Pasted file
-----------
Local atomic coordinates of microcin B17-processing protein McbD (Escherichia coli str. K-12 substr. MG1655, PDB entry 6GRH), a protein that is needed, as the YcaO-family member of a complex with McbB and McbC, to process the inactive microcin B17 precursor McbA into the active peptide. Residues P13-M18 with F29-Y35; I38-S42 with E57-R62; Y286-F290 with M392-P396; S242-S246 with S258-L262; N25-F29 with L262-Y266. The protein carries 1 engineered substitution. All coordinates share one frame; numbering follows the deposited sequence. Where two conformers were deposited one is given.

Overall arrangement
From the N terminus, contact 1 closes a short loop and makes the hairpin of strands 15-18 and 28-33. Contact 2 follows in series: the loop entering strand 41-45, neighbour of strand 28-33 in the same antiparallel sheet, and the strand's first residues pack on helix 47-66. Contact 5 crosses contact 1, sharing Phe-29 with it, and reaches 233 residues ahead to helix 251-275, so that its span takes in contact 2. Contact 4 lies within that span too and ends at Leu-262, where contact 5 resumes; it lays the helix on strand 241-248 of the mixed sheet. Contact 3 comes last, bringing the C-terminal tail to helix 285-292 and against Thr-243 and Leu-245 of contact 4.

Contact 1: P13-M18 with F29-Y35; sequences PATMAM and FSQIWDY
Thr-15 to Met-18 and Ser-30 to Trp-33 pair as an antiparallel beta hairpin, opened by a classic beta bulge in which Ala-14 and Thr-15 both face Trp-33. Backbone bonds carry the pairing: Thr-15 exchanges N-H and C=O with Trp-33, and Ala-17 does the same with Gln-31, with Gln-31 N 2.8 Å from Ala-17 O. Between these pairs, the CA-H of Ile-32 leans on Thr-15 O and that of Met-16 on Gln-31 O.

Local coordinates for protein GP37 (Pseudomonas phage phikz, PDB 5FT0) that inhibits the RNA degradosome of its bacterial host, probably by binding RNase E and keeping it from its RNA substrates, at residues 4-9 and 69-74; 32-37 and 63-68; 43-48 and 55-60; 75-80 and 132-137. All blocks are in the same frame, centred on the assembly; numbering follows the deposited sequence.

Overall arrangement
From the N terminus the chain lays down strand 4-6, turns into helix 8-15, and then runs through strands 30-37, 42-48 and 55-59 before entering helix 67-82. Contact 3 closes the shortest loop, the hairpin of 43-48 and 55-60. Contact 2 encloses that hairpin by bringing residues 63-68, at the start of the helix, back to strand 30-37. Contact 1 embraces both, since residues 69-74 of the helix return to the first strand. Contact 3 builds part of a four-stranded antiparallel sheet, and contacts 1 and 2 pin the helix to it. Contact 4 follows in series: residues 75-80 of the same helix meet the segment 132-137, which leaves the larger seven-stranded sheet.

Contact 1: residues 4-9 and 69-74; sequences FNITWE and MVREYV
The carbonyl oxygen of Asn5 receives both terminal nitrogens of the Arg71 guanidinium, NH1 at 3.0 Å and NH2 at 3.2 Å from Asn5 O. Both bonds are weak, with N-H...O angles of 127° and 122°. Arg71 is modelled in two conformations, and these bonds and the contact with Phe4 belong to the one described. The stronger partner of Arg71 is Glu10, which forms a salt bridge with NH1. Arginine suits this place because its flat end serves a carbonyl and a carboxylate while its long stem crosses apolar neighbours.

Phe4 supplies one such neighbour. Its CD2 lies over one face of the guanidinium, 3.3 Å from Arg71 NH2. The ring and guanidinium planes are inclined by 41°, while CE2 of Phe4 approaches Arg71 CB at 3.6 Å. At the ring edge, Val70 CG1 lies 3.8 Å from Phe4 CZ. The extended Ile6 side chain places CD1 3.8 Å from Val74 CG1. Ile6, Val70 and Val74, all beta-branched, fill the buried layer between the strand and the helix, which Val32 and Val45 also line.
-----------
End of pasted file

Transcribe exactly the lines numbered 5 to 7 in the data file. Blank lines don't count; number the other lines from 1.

Thr-15 to Met-18 and Ser-30 to Trp-33 pair as an antiparallel beta hairpin, opened by a classic beta bulge in which Ala-14 and Thr-15 both face Trp-33. Backbone bonds carry the pairing: Thr-15 exchanges N-H and C=O with Trp-33, and Ala-17 does the same with Gln-31, with Gln-31 N 2.8 Å from Ala-17 O. Between these pairs, the CA-H of Ile-32 leans on Thr-15 O and that of Met-16 on Gln-31 O.

Local coordinates for protein GP37 (Pseudomonas phage phikz, PDB 5FT0) that inhibits the RNA degradosome of its bacterial host, probably by binding RNase E and keeping it from its RNA substrates, at residues 4-9 and 69-74; 32-37 and 63-68; 43-48 and 55-60; 75-80 and 132-137. All blocks are in the same frame, centred on the assembly; numbering follows the deposited sequence.

Overall arrangement